Italy vs. USA,  Lifestyle

Italy vs. USA- Sexism and Sexuality

Almost two weeks ago many Americans gathered around their televisions to watch the Grammys as they do every year. This year in particular was a topic of scandal as Cardi B’s performance of WAP caused outrage on all sides of the spectrum in the days following the performance. The hot topic brought me back to February 2020 when the world watched J.LO and Shakira during their Super Bowl Halftime performance. Some people thought these performances weren’t family-friendly enough to be on television while others thought of them as a way for women to be proud of their sexuality. With opinions ranging from female empowerment to vulgarity, it got me thinking about the similarities and differences in how the USA and Italy view sexuality and sexism. 

The intent of this post is NOT to say that one country is better than the other. These are simply my observations, and my observations alone. There are problems regarding this topic in both places. Truth be told, this topic could quickly turn into a lengthy essay. So for the sake of you lovely readers, I’m going to highlight four key topics in which I either see similarities or differences between Italy and the USA regarding women and their sexuality, and the sexism we face on a daily basis. 

  1. Smiles on the street

I’ve noticed a double standard in how cordialities are perceived in both countries, though I’ve noticed it a bit more in Italy in regards to smiling, of all things. Growing up in America, it was always custom to smile at people that you make eye contact with while going about your business. A quick smile isn’t a big deal in Ohio, though typically if you don’t smile, you come across as rude. The situation usually ends there. After receiving many strange stares when I moved to Italy, I can tell you that smiling at random people on the street is extremely taboo. It’s true that Milan is a big city, and smiling at random people in a big city is a bit different than smiling at someone in Canton, Ohio. However, I quickly realized that smiling at someone in Italy doesn’t just make you seem strange, it’s a sign that you’re “easy”. It’s common that when a man sees a woman smiling at him, he may take that as an invitation to approach. If you’re nice, you’re perceived as “easy”. But if you’re not nice, you’re often perceived to be a b****. I know this double standard exists in both places, but living in Milan really changed how I interact with people when I am out and about. I have definitely become more guarded and keep to myself instead of going out of my way to “be nice”.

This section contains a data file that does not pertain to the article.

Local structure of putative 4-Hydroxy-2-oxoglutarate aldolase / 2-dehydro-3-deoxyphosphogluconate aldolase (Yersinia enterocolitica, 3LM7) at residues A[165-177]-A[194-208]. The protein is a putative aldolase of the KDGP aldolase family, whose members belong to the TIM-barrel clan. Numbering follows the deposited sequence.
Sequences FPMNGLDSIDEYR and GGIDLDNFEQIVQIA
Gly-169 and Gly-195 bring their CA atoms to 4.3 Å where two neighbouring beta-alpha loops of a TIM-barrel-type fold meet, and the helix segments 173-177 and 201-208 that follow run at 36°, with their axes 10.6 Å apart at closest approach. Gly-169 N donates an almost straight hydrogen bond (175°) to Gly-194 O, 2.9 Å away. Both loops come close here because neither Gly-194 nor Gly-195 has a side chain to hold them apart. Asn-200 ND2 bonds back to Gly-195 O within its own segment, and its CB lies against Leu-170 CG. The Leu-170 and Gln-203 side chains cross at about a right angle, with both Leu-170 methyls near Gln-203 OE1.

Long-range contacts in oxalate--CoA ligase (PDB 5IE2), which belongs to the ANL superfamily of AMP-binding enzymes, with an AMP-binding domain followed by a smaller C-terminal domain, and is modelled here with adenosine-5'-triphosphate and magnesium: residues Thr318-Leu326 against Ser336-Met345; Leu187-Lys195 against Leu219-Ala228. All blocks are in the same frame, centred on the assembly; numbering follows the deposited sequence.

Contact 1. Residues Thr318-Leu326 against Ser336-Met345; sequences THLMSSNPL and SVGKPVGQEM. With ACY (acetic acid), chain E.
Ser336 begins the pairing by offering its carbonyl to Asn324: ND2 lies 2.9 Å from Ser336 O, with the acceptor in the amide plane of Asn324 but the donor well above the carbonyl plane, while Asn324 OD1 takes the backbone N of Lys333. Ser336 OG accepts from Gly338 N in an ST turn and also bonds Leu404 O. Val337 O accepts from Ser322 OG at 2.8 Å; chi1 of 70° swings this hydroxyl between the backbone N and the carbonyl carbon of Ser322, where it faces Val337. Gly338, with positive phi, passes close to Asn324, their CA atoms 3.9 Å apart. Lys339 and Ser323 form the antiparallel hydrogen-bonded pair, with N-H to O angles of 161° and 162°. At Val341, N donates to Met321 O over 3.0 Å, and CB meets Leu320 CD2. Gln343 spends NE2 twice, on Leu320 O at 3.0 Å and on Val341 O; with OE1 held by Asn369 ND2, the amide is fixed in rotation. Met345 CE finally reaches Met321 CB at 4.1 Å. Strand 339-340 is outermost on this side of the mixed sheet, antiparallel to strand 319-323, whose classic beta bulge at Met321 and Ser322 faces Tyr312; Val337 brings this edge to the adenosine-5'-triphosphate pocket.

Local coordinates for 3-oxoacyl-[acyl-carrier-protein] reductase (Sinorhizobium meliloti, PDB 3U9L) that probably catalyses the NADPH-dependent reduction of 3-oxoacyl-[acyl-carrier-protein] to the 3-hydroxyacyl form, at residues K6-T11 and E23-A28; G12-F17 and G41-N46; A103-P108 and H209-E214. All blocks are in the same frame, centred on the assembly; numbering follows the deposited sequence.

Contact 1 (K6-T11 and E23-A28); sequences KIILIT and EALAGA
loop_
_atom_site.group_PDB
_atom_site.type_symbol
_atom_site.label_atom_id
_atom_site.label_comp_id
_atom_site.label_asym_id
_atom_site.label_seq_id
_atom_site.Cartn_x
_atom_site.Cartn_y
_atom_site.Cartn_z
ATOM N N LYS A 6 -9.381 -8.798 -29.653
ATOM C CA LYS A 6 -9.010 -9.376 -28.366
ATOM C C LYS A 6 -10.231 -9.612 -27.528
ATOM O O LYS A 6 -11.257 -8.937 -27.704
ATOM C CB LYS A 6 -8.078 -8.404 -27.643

2. Women should be sexy, but not too sexy. 

Coming back to my references of J.Lo and Cardi B, America as a whole, I’ve found,  is much more closed minded when it comes to women’s sexuality as opposed to the culture here in Italy. Both performances were criticized for not being family-friendly. That really opened my eyes to how both countries view what family-friendly is. The video below shows two showgirls, or “veline” that are part of a wildly popular news satire show that airs every night at 8:00 pm. This show is on one of the most popular channels here in Italy, and most families are just sitting down for dinner when this show comes on. Dances like this air before the start of each episode, and these showgirls have been tradition for the last 30+ years. No one has said anything bad about their dances, or have even bat an eye about whether or not their children should watch them. This is a major difference from the feedback given by American parents for performances that were aired later in the evenings.